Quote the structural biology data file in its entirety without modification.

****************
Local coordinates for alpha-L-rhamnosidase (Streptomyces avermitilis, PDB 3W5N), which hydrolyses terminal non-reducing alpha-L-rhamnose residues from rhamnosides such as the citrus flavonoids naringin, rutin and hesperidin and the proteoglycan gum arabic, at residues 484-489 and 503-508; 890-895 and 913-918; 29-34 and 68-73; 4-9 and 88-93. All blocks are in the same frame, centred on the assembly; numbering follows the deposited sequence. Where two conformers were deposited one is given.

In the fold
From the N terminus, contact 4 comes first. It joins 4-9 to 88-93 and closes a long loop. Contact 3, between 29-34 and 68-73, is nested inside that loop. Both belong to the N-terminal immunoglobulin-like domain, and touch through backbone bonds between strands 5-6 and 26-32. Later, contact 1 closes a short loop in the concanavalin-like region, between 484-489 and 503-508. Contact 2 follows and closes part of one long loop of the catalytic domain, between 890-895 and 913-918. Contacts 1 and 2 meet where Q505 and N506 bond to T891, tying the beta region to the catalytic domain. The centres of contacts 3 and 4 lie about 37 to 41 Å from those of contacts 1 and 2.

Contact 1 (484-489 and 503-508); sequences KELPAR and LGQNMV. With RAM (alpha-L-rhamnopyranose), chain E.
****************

Local coordinates for alpha-L-rhamnosidase (Streptomyces avermitilis, PDB 3W5N), which hydrolyses terminal non-reducing alpha-L-rhamnose residues from rhamnosides such as the citrus flavonoids naringin, rutin and hesperidin and the proteoglycan gum arabic, at residues 484-489 and 503-508; 890-895 and 913-918; 29-34 and 68-73; 4-9 and 88-93. All blocks are in the same frame, centred on the assembly; numbering follows the deposited sequence. Where two conformers were deposited one is given.

In the fold
From the N terminus, contact 4 comes first. It joins 4-9 to 88-93 and closes a long loop. Contact 3, between 29-34 and 68-73, is nested inside that loop. Both belong to the N-terminal immunoglobulin-like domain, and touch through backbone bonds between strands 5-6 and 26-32. Later, contact 1 closes a short loop in the concanavalin-like region, between 484-489 and 503-508. Contact 2 follows and closes part of one long loop of the catalytic domain, between 890-895 and 913-918. Contacts 1 and 2 meet where Q505 and N506 bond to T891, tying the beta region to the catalytic domain. The centres of contacts 3 and 4 lie about 37 to 41 Å from those of contacts 1 and 2.

Contact 1 (484-489 and 503-508); sequences KELPAR and LGQNMV. With RAM (alpha-L-rhamnopyranose), chain E.